England’s success in the 2018 World Cup, which saw the team get to the semi-finals for the first time in 28 years, has got everyone talking about what was different about this year’s squad – and their manager.

simon blog 13.08.18

Photograph: Антон Зайцев CC BY-SA 3.0

Gareth Southgate’s calm demeanour and the youth of the team – who didn’t have the baggage of previous World Cup squads that had experienced the failure of previous tournaments – have got a lot of credit. Southgate himself has also pointed to the influence of team psychologist Pippa Grange.

Speaking after England’s victory over Columbia, Southgate said: “We’ve spoken to the players about writing their own stories. Tonight they showed they don’t have to conform to what’s gone before. They have created their own history.” He added: “We always have to believe in what is possible in life and not be hindered by history or expectations.”

Inspiring teamwork on and off the field

The FA hired Grange last year after a worldwide search for the right sports psychologist to motivate the England team. An athlete herself, having played in England’s National Basketball League, she has a degree in sports science from Loughborough University and a PhD in psychology. She cut her professional teeth Down Under working with rugby squads in New Zealand and Australian rules football teams.

She got the team interacting with each other between training sessions by encouraging them to play board games and card games, instead of burying their heads in their smartphones. Even more crucially, she gave them some mental exercises to prepare for the dreaded penalty shootouts.

Grange herself has been staying well away from the press, but midfielder Eric Dier has been quoted as saying that a lot of the work that Grange did with the team was in the six or seven months leading up to the tournament.

Southgate has told the press that the approach included dividing the team into small groups to discuss their life experiences, insecurities and what drives them, adding that this had helped in “making them closer, with a better understanding of each other”.

The Soccologist

The FA’s use of sports psychologists to drive up results is not completely revolutionary – a whole industry has grown up around improving athletes’ performance by targeting their minds as well as their bodies.

Sports psychologist Kevin George said in his book, The Soccologist that “the pressures of being a professional player are enormous, not just physically but emotionally”. He explains: “Knowing how to access a resourceful or high-performing state is the foundation for good performance and a fruitful career. We all do this in unique ways that fit our character.”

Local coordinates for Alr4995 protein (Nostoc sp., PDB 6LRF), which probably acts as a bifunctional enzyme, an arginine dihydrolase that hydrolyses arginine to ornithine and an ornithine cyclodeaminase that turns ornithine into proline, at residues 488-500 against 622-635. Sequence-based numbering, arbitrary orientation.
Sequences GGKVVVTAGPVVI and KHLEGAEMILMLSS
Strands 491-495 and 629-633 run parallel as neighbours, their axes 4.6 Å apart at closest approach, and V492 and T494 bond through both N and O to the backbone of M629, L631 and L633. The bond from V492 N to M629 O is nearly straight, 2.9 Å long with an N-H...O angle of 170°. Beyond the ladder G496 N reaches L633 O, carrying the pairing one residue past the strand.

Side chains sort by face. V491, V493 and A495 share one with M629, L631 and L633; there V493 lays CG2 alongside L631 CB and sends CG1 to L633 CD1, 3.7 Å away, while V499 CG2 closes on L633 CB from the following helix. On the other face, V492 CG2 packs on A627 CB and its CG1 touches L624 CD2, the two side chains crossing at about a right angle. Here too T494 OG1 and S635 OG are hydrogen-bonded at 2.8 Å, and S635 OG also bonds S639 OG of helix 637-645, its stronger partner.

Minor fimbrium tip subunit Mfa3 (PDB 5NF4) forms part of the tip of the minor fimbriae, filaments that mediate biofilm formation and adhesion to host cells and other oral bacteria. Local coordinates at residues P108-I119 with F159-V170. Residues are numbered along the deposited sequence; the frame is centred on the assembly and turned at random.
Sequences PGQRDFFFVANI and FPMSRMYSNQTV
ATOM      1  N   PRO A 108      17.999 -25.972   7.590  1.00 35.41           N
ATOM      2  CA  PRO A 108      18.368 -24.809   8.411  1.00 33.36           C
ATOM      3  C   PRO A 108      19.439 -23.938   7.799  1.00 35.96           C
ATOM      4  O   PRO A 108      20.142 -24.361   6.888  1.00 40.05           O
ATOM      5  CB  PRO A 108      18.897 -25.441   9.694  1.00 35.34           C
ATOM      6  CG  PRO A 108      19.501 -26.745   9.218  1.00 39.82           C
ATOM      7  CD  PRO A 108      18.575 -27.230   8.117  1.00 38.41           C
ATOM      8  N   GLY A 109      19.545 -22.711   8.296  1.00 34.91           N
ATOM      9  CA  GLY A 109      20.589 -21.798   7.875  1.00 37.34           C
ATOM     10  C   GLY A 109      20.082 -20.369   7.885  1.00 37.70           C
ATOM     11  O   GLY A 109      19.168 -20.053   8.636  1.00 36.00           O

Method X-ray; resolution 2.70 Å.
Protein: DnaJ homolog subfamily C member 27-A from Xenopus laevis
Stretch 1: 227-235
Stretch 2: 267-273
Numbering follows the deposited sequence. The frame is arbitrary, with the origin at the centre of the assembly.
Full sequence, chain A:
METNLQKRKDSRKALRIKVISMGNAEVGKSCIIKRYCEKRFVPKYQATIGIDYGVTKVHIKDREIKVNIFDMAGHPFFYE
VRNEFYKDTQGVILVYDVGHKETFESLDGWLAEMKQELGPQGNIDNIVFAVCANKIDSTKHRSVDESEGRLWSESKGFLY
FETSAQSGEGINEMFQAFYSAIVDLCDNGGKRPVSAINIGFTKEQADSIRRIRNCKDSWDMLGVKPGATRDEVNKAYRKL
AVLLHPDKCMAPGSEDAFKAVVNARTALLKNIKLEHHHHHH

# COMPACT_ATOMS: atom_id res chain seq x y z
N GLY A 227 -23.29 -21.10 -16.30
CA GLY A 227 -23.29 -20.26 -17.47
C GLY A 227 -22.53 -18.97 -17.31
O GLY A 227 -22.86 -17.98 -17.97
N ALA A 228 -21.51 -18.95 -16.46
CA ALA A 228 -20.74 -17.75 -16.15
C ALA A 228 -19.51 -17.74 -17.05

He continues: “Everyone is different and will access their most productive states in a different way. For example, Zlatan Ibrahimovich has said, ‘I need to be angry to play.’”

Team GB’s cyclists have also benefited from the input of sports psychologists. Olympic gold medallist Victoria Pendleton revealed in her autobiography that she almost walked away from cycling before London’s 2012 Games until she spoke to a psychiatrist. He asked her to visualise how she would feel watching the 2012 Olympics on TV at home when the competition was taking place in her own country, knowing that she could have competed, but hadn’t. She did compete in 2012, coming away with a gold and a silver medal.

Brand psychology

It is not just the world of sport that is benefiting from a more psychologically based approach. At KISS, we have helped companies understand the psychology behind brand articulation, by looking at their brand values and the emotional response they are hoping to elicit from their target audience.

And just as sport is starting to move away from older management practices that humiliate players instead of motivating them, the world of business is doing the same thing. Several UK universities now offer master’s courses in business psychology which might typically cover areas including psychological assessment of applicants, employees’ career development, well-being at work, human resource management and strategic management.

“Business psychologists can come from a clinical background, an HR background, from management consultancy or organisational development,” says Naysan Firoozmand, the Association for Business Psychology’s Vice Chair.

A more psychologically focused approach got the England men’s football team to fourth place in the World Cup, where they had previously ranked 12th in the world. What could a psychologically focused and proven approach to your brand or your business do for your bottom line?